Liberace’s Tivoli Gardens, a world-famous fine-dining restaurant and bar located just minutes away from the Las Vegas Strip, has reopened with an entirely vegan menu nearly 12 years after it officially shuttered.
Founded by the late, legendary pianist, singer, and actor Liberace, Liberace’s Tivoli Gardens originally paid homage to gourmet, international cuisine. Chefs from across the globe prepared immaculate dishes for the show business royalty known to frequent Liberace’s famed establishment. Elvis Presley, Frank Sinatra, Betty White, Michael Jackson, and Walt Disney were among the restaurant’s famous diners.
And while the original iteration of Liberace’s Tivoli Gardens wasn’t a vegan attraction by any means, local entrepreneur Sacbe Meling has transformed the Vegas restaurant into a major, plant-based destination.
Restoring Liberace’s Tivoli Gardens
Meling is no stranger to the Las Vegas dining scene. The restaurateur is the owner of Pancho’s Vegan Cantina, a plant-based, Mexican restaurant originally located next door to the space once occupied by Liberace’s Tivoli Gardens. Last fall, Meling officially took over Tivoli Gardens and began restoring the historic restaurant.
After careful, “preservation-minded reparations,” reports the Liberace Foundation, Meling moved Pancho’s Vegan Cantina into the world-famous space. “My intent was always to keep the place as close as possible to what Liberace originally built,” Meling tells VegNews.
The original interior—exposed, brick walls in the dining room; hand-carved wood furnishings in the wine bar; and a legendary piano bar surrounded by twinkling lights and mirrored walls featuring Liberace’s song lyrics—has all remained intact.
“Liberace’s fans can view the last and biggest project [the musician] embarked on,” says Meling. “Liberace’s Tivoli Gardens is a futuristic time capsule of the 1980s, and we have been able to restore 90 percent of its glamor.”
Meling worked alongside the Liberace Foundation to ensure the restaurant’s rich history and legendary interiors were properly preserved. To reflect the restaurant’s revitalization, and the space’s newest tenant, Pancho’s Vegan Cantina is now officially called “Pancho’s Vegan Cantina at the Historic Liberace’s Tivoli Gardens.”
The plant-based menu at Pancho’s Vegan Cantina at the Historic Liberace’s Tivoli Gardens
Longtime fans of Pancho’s Vegan Cantina will be pleased to learn the eatery’s Mexican menu isn’t undergoing a drastic overhaul. Instead, Meling is focused on incorporating new, internationally inspired vegan dishes in honor of Tivoli Gardens’ gourmet, global cuisine.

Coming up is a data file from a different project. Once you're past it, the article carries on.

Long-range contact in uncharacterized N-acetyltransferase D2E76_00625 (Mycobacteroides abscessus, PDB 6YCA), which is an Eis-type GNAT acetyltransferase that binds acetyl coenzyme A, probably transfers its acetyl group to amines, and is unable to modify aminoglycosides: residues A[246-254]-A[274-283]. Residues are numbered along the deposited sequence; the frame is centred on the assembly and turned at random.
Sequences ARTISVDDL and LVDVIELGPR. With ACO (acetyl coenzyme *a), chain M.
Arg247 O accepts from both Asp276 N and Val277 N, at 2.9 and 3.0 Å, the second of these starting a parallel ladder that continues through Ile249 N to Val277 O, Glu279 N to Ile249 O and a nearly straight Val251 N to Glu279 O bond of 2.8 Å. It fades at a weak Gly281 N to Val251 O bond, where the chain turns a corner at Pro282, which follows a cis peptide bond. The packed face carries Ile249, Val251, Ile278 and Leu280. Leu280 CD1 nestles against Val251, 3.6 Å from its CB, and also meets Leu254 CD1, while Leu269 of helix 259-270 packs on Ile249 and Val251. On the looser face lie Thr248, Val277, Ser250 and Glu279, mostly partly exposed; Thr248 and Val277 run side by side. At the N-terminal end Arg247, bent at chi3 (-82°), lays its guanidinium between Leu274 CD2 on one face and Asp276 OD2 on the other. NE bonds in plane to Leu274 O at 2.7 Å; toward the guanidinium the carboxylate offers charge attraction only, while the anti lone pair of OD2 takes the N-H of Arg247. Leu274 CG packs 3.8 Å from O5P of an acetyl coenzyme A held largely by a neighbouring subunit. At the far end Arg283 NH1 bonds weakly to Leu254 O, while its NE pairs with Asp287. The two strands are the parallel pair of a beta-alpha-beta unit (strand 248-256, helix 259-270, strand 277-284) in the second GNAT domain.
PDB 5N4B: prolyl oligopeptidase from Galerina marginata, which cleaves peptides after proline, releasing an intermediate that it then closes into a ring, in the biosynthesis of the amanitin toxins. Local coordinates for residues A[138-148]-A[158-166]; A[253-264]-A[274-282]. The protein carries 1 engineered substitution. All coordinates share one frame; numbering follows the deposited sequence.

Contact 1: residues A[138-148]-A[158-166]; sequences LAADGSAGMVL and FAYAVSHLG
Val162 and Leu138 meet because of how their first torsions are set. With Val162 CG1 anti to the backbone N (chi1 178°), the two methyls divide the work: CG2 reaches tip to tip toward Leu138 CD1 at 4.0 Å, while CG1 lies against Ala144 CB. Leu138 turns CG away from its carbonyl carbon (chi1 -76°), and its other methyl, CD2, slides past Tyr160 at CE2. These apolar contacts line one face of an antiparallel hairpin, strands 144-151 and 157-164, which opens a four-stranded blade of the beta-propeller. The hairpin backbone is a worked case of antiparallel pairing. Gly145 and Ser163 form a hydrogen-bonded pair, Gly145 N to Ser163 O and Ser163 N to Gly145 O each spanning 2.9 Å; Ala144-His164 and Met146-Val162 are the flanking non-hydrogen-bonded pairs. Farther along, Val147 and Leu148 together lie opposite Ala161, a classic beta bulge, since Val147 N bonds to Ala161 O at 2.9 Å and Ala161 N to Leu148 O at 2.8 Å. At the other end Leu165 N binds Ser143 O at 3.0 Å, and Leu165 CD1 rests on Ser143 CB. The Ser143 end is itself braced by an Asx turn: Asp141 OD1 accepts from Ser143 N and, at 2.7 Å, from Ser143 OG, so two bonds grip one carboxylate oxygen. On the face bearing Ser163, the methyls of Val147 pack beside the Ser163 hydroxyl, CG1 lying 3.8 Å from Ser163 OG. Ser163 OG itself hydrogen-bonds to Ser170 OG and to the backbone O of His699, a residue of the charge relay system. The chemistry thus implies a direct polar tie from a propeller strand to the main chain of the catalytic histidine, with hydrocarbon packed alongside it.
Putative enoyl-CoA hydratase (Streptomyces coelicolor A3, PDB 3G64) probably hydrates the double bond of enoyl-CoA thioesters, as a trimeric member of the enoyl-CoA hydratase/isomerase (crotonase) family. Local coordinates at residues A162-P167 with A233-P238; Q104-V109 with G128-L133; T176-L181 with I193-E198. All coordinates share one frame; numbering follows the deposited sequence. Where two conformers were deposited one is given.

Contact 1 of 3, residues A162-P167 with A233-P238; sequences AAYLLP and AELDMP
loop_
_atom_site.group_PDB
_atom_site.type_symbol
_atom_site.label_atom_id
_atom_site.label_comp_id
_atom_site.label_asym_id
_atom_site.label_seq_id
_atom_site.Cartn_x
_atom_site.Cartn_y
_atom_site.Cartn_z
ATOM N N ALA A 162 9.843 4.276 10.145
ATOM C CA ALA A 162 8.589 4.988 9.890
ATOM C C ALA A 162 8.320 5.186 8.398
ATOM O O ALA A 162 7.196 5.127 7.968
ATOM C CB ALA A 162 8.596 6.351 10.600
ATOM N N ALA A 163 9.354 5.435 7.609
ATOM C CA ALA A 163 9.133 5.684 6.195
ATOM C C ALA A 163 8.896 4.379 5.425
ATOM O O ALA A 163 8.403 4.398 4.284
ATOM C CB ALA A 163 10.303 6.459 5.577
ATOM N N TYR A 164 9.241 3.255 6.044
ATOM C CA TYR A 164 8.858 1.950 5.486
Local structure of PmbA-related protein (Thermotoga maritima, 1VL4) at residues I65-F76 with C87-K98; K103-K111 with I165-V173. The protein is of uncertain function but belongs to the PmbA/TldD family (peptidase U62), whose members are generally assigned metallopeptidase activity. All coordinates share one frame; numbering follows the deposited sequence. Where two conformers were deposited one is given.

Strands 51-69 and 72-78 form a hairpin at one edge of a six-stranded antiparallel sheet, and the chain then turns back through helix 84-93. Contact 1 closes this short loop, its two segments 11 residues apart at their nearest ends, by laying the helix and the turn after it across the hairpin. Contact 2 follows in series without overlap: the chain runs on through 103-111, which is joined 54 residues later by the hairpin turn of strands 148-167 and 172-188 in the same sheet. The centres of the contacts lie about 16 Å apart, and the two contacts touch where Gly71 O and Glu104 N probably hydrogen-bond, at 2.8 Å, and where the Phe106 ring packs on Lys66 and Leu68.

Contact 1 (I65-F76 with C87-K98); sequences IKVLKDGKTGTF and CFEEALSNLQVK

“We are building international menu items in order to bring back some of the essence of Liberace,” the restaurateur shares. “We’ll be serving our regular menu, but will host special events with international menus.”
“The idea is to bring international cuisine back into Liberace’s Tivoli Gardens and feature different chefs,” he says. “As always, [it will] be 100 percent vegan.”
Event menus will feature global dishes such as French ratatouille, Italian sausage rigatoni, Mexican tamales, and Norwegian karbonader (flattened meatballs traditionally made from pork).
Outside of incorporating globally inspired vegan fare, Meling is committed to ensuring Liberace’s legacy is felt throughout Pancho’s Vegan Cantina at the Historic Liberace’s Tivoli Gardens.
Meling plans to pay homage to Pancho’s original Mexican cuisine alongside Liberace’s status as a legendary performer by displaying the iconic attire worn during the artist’s tour with the Ballet Folklorico de Mexico.
In 1980, Meling shares, Liberace performed in Mexico City alongside the Ballet Folklorico de Mexico ensemble. Liberace enjoyed the group’s performance so much, he flew the ensemble out to Las Vegas where together they sold out a number of shows. The legendary pianist would go on to invite the Mexican ensemble to join him on tour in the US and Japan.
“The costumes used for that tour will be on display in the restaurant,” Meling says. “They were mariachi-style suits [made] in Liberace’s style.”
Keeping Liberace’s legacy alive is of grand importance to Meling.
While Liberace was a celebrated, world-renowned performer, his death was a source of controversy. In 1987, at the height of the AIDS epidemic—a time when the autoimmune syndrome was vastly misunderstood and those who fell sick were cruelly ostracized—Liberace himself died due to AIDS-related complications. The artist’s estate took extraordinary measures to hide Liberace’s cause of death, but the truth was ultimately revealed.
Less than a week after the performer’s death, a news conference was held by the Riverside County Coroner, where AIDS was revealed to be Liberace’s true cause of death. This fueled longtime rumors about the artist’s sexuality.
“Months before dying, Liberace was still selling out venues. He was extremely popular until AIDS [related complications] killed him,” Meling explains.
“After his death, people released his cause of death to the media,” he says. “In 1987, it was a death sentence to come out of the closet. It was unforgivable to many.”
Meling continues, expressing discontent at the reaction to Liberace’s death. Unlike other performers, Liberace did not receive the ceremonial dimming of lights that often occurs after notable figures have died.
“On the Las Vegas Strip, when a performer dies, they turn off the lights for a minute […] for Liberace, not even one second,” Meling says. “We are bringing Liberace out of the shadows, but we are doing it the vegan way.”